My Wife and 3 of our friends went to Sentosa last Feb. 24 (Sunday) of 2008. We agreed to meet in Harbourfront at about 12pm. One of our friends already went to Sentosa a couple of times before so i did not bother planning. Since it was Sunday my Wife and I went to Novena Church at about 9am. The mass started at about 8:30am. We're late again. Nothing new there. We decided to eat breakfast in McDonalds along Orchard Road after the mass. I didn't know that they also serve pancakes like in the Philippines. Seats are located outside since it was a Cafe style and ambience. The morning is nice. Until we found out that pigeons flock on that site rummaging the floors and empty tables for leftovers. I'm not a pigeon or bird hater or something but if you see pigeons or any bird for that matter flapping their wings beside and on top of you i'm sure you will be bothered too. It's a good thing that they don't just jump on top of occupied tables. We finished at about 10:30am. While we were walking towards the MRT station we saw the poster of the movie "L Changed the World". We thought since our meeting time is 12noon why don't we watch this movie first. Having watched the first two movies of Death Note with my Wife way back we decided to go ahead (even though we're short on the budget already). We didn't expect that the movie was relatively long (approx. more than 2 hours) so we called our friend that we might be late. After the movie we huried to Orchard MRT so that we can get off to Dhoby Ghaut station to the purple line. We met at B2 of Vivo City Kopitiam to eat our lunch. At about 2pm we're off to the Ticket Counter of the Cable Car. There are direction signage pointing to the ticket counter so i was easy to find. I say this because my friend forgot the way which is understandable. Two-way cable car ride costs S$12.00/person. Regular cable car can accomodate 6 person at a time. They have special cable car with glass floor which, of course, is more expensive. They also have packages for lunch in cable car. There are different packages offered. If you want to check them out just visit their website. At first we thought the line was long because when we arrived the line was already outside the door. It's a good thing that it moved fast so we were able to buy tickets in no time. We took our pictures inside the ticket counter and while we are waiting to be boarded. While waiting i tried to crack a joke. I said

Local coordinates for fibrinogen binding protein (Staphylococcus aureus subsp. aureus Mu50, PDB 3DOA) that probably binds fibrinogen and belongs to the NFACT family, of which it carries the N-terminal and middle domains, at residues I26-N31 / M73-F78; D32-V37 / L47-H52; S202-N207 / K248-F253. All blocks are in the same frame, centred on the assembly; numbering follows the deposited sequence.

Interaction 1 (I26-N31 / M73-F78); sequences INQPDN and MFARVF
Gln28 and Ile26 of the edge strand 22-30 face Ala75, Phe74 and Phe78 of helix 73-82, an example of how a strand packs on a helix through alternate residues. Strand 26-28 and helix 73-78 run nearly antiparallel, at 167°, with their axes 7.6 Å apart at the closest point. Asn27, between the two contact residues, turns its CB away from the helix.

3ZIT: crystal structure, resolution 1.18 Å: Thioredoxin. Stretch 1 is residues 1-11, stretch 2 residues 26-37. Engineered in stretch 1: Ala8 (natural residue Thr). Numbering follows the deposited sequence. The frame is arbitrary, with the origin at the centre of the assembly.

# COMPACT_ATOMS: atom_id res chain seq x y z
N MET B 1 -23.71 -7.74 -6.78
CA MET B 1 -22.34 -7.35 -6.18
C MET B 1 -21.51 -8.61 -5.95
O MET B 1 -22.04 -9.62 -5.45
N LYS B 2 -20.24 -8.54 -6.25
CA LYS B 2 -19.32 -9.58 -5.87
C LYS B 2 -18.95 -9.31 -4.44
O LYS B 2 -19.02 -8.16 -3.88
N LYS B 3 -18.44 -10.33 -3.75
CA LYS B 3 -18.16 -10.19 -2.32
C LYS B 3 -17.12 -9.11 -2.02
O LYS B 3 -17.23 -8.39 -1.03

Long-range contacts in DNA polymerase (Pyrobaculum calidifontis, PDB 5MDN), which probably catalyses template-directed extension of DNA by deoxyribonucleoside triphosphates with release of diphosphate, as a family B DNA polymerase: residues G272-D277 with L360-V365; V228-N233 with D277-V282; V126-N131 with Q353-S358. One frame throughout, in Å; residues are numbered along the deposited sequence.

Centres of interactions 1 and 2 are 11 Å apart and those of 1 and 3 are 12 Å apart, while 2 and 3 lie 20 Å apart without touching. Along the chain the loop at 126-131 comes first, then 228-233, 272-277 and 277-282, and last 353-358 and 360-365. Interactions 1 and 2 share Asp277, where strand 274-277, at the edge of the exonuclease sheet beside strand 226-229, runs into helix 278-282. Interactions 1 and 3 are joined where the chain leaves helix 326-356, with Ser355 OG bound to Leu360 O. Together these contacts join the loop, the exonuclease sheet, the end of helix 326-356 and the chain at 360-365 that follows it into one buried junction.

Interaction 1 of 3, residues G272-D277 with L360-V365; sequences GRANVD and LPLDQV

Hey, there has been no accident happended in the cable car yet, right?